Seems to be some conflict here at my facility re: MER space
Do the walls need to be rated?
My understanding is that, yes the walls should be 1 hr., Am I misinformed?
Thanks in advance-
Please explain "MER space"
Is your question about Section 8.7 of NFPA 101?
Yes- 8.7.1 basically states it at the first sentence and so does the annex "not limited to" so I would think this MER room fits the
"not limited to". and a "hazard greater than that to the normal occupancy of the building". (healthcare) Not unless I'm reading it wrong?
MER - mechanical equipment room- In this room there's an air handler with steam coils, exhaust fans, and 2 electrical panels that serves all the quarantine rooms on the floor
In our LS drawings it shows 2 F/S dampers, but the walls are not marked as a barrier of any type, my understanding is that mechanical space should be rated. Originally this room was a day room many moons ago
In a fully sprinklered building, without the fuel fired equipment within and the storage use of the space (incidental supplies for maintenance of the equipment such as air filters in a storage cabinet to me would not be storage use), I would not consider a mechanical room of this sort to be hazardous area during a LSC survey of your facility. Maybe the F/S dampers were remnants of the earlier construction or an engineering judgement for a smoke partition/corridor wall separation. How does the life safety plan designate smoke partitions that are commonly used to separate hazardous areas in existing buildings?
Anyway your facility can designate any area in the building to any degree in compliance with Section 8.7 and dictate the safety features of the building to preclude the LSC surveyor from doing it.
I just spoke to one of our consultants- he stated basically the same, as long as the MER doesn't have fuel firing equipment or used to store combustibles the room does not have to be rated, but it has to be smoke tight
where in the codes can I find this info? Thanks
...it has to be smoke tight where in the codes can I find this info?
Since the MER was not considered a hazardous area, 2012 NFPA 101 (LSC) has requirements for construction to resist the transfer of smoke that might be a function of the walls and floor that enclose the room [should be shown on the LS plans], but not limited to:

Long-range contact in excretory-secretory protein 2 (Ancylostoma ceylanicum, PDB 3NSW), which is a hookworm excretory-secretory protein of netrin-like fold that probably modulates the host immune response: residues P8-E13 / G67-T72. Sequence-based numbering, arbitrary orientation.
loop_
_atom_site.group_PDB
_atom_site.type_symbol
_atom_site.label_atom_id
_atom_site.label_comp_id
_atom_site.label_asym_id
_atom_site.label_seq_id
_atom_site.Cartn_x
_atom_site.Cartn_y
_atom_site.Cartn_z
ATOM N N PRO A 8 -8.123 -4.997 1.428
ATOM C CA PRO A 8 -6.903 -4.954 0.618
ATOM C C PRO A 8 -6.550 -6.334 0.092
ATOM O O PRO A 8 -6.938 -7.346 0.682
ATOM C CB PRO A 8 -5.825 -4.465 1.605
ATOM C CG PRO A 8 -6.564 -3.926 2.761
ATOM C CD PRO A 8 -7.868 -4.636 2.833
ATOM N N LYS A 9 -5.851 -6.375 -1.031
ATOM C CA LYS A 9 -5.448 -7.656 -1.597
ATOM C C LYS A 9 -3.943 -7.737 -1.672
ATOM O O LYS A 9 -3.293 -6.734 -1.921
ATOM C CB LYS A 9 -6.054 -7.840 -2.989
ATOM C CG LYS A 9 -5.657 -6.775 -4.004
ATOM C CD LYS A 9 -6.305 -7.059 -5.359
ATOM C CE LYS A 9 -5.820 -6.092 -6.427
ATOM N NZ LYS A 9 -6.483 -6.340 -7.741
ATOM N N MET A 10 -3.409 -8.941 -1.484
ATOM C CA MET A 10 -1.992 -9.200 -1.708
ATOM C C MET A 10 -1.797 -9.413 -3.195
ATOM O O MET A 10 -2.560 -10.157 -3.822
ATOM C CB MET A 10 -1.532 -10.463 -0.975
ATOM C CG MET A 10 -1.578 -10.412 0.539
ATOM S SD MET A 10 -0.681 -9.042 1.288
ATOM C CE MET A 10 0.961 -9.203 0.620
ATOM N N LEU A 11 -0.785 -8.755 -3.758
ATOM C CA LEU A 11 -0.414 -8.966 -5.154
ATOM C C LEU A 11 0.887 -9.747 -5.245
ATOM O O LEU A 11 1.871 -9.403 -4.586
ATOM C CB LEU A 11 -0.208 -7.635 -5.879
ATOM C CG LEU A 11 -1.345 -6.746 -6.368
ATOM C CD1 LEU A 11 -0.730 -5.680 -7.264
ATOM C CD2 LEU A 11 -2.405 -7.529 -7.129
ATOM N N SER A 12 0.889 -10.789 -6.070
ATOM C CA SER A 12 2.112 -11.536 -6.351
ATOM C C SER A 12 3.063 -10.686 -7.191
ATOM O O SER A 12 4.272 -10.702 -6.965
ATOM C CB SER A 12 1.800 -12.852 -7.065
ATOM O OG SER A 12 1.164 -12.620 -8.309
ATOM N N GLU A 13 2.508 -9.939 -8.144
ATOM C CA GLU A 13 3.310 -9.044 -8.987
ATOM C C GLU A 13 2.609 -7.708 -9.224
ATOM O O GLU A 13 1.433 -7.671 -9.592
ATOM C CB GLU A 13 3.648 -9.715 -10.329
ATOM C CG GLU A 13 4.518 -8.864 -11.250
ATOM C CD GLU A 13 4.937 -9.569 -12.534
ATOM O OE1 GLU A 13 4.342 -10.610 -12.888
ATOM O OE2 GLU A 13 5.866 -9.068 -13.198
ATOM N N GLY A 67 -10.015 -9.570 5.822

If the consultant is a licensed professional engineer that makes a judgement the walls are to resist the transfer of smoke for the air ducts and air transfer openings by installing smoke dampers even though the above Codes do not require them, one should respect their judgement because they are legally responsible for their designs when they seal the drawings. If they are not the designer, its your word against their's, I would follow the LS drawing to identify the fire protection features the facility desires to comply with the LSC.
Our LS drawings list fire and smoke barriers and this MER in question is not marked as a fire or smoke barrier
so, we should be good?
Yes. I agree. from your description, it appears the mechanical designer may have specified them in the MER's walls without the LS plans identifying the function of the wall in terms of the LSC.
If I were do to a LSC survey of the facility, I would focus on the observation of the smoke dampers and document review of the plans, and your interview. There are many fire safety features that earlier LSC and building codes in many locations of your building that may be no longer be required for new construction in the current edition of the LSC. Since I also did plan reviews for new construction, my mind focuses the LSC survey using the new construction requirements. The deficiencies are identified that do not meet the new requirements. I then verify the actual construction is existing construction per the LSC and review it against the requirements for existing building. Then I decide if there is a deficiency. Clear corridor widths is a good example of this.
Are the walls barriers to control the transfer of smoke? What are you planning to do with the LS plan with the MER wall having of the smoke dampers?
The LSC for health care occupancies generally requires rooms in that occupancy to confine the spread of fire and smoke to some degree by having staff ensure that all doors are in the closed position during a fire emergency per 18/188.8.131.52. Other subsections of the Code requires a higher degree of confining the spread of fire and smoke for specific function areas.
You should let the LSC surveyor who uses the LS plan during the observations know what your facility's intentions of the fire safety function of the walls. Otherwise, the surveyor may come up up with their own fire safety function of the MER walls and non-defensible deficiency citations and plans of correction will most likely result. The TJC health care facility certification organizations may cite the lack of an inaccurate LS plan in addition to citations on what they felt fire safety feature the wall with the smoke dampers has.
"I would focus on the observation of the smoke dampers and document review of the plans, and your interview."
That's the thing- The MER shows it has 2 smoke dampers and the walls are not marked as any type of barrier, will this raise concern with a surveyor?
I would also be verifying the following.
You should know the answers to the inquiries for the survey not to stray. It very important that the smoke damper functions are very well documented as possible so the surveyor was satisfied with their existence.
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